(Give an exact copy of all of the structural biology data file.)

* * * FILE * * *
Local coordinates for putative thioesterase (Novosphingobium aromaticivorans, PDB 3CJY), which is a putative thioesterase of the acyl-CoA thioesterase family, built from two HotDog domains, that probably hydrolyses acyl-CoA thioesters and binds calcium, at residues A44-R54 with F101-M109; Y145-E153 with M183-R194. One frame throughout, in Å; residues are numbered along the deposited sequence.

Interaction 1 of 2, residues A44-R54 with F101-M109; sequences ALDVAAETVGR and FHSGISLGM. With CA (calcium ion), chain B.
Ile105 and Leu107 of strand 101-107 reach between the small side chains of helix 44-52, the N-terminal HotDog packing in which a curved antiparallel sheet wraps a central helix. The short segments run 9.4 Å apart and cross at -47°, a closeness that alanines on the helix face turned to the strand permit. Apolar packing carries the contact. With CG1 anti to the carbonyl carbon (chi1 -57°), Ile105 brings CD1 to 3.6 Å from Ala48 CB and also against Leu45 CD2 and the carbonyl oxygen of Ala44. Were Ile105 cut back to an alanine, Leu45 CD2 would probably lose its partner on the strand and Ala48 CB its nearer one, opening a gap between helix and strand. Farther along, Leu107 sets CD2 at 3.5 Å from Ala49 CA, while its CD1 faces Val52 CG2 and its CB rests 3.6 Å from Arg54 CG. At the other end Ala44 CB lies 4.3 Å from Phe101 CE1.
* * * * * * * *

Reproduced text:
Local coordinates for putative thioesterase (Novosphingobium aromaticivorans, PDB 3CJY), which is a putative thioesterase of the acyl-CoA thioesterase family, built from two HotDog domains, that probably hydrolyses acyl-CoA thioesters and binds calcium, at residues A44-R54 with F101-M109; Y145-E153 with M183-R194. One frame throughout, in Å; residues are numbered along the deposited sequence.

Interaction 1 of 2, residues A44-R54 with F101-M109; sequences ALDVAAETVGR and FHSGISLGM. With CA (calcium ion), chain B.
Ile105 and Leu107 of strand 101-107 reach between the small side chains of helix 44-52, the N-terminal HotDog packing in which a curved antiparallel sheet wraps a central helix. The short segments run 9.4 Å apart and cross at -47°, a closeness that alanines on the helix face turned to the strand permit. Apolar packing carries the contact. With CG1 anti to the carbonyl carbon (chi1 -57°), Ile105 brings CD1 to 3.6 Å from Ala48 CB and also against Leu45 CD2 and the carbonyl oxygen of Ala44. Were Ile105 cut back to an alanine, Leu45 CD2 would probably lose its partner on the strand and Ala48 CB its nearer one, opening a gap between helix and strand. Farther along, Leu107 sets CD2 at 3.5 Å from Ala49 CA, while its CD1 faces Val52 CG2 and its CB rests 3.6 Å from Arg54 CG. At the other end Ala44 CB lies 4.3 Å from Phe101 CE1.